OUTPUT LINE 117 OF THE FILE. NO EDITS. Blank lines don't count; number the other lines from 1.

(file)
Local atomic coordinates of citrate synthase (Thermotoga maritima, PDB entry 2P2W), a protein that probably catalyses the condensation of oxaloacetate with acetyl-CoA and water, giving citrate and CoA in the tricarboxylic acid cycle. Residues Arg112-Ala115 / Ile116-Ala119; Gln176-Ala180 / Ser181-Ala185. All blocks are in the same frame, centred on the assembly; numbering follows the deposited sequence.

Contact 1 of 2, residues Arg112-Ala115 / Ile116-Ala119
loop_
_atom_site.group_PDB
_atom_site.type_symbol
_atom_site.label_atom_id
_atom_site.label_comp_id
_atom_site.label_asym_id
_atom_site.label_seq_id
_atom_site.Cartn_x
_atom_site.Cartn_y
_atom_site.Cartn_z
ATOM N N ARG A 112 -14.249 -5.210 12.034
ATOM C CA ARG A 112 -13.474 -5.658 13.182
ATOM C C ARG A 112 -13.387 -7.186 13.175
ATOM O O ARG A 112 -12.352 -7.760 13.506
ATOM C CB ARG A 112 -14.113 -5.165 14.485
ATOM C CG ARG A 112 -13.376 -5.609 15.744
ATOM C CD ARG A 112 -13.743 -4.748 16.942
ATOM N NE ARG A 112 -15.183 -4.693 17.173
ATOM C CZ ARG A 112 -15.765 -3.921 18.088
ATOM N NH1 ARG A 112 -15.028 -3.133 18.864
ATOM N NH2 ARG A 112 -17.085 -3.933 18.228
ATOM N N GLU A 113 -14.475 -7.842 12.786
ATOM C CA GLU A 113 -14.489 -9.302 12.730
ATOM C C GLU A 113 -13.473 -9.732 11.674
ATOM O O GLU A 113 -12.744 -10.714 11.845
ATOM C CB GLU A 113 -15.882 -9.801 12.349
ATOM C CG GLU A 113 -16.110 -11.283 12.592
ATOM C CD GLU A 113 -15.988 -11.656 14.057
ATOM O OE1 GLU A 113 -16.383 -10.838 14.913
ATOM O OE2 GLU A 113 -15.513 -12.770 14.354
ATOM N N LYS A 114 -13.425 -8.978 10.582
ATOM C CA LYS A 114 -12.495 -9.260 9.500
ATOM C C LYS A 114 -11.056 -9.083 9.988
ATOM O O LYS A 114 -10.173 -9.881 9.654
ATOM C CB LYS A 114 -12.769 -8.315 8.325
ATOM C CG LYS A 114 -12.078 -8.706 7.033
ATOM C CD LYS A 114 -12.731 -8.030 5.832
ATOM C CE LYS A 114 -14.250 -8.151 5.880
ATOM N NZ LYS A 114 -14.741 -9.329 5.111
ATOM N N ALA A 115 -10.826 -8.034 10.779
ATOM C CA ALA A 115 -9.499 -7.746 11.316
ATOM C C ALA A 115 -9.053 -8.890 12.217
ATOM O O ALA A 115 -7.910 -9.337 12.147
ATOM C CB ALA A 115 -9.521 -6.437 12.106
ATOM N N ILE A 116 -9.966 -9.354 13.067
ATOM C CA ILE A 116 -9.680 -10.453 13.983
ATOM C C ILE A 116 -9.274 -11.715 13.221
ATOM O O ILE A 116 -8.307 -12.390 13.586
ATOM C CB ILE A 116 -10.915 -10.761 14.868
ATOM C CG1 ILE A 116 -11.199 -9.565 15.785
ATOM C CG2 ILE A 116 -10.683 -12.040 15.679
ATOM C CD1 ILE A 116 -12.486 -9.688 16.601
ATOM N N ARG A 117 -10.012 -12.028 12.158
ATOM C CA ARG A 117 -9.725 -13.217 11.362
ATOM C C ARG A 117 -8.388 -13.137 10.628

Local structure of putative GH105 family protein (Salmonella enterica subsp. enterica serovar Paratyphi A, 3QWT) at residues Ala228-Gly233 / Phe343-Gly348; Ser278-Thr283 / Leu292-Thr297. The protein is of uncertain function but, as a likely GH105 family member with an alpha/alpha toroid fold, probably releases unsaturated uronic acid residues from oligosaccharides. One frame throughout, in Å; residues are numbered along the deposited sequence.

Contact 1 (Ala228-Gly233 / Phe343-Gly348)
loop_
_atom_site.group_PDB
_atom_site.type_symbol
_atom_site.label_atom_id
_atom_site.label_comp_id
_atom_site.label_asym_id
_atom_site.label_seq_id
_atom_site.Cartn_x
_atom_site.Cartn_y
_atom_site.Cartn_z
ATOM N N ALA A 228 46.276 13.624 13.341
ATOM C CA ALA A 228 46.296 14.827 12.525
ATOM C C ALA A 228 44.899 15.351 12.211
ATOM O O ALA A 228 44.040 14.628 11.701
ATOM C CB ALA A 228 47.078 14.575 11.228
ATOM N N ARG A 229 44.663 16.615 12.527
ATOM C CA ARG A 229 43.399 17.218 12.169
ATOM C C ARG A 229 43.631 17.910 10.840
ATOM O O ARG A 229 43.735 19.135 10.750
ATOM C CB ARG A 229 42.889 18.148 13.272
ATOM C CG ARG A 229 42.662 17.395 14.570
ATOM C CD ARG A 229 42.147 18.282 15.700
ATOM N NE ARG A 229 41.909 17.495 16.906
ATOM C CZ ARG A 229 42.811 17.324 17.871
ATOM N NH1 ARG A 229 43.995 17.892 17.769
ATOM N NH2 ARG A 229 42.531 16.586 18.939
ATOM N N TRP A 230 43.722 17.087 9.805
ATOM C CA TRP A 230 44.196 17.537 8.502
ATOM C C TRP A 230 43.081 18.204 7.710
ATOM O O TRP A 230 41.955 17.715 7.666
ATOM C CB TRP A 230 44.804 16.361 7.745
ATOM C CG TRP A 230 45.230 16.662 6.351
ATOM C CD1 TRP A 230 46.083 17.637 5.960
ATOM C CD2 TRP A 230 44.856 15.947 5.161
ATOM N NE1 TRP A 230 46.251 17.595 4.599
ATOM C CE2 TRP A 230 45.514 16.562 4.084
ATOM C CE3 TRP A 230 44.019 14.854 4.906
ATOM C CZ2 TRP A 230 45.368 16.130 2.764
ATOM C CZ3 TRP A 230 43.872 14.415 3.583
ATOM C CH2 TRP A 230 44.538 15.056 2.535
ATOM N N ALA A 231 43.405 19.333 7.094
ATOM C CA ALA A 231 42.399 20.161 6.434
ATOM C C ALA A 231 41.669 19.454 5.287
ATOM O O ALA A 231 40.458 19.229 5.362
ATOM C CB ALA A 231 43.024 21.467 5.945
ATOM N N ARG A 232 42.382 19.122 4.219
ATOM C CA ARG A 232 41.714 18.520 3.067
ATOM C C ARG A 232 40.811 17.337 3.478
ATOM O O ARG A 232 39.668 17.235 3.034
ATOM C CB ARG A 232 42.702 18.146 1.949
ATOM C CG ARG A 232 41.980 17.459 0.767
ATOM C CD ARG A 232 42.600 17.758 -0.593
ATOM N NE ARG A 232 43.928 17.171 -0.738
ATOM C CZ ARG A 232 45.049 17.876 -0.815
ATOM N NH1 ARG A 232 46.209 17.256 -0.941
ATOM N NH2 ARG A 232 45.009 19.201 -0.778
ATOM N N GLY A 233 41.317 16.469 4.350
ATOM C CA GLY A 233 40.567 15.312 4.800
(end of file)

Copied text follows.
ATOM C CA GLY A 233 40.567 15.312 4.800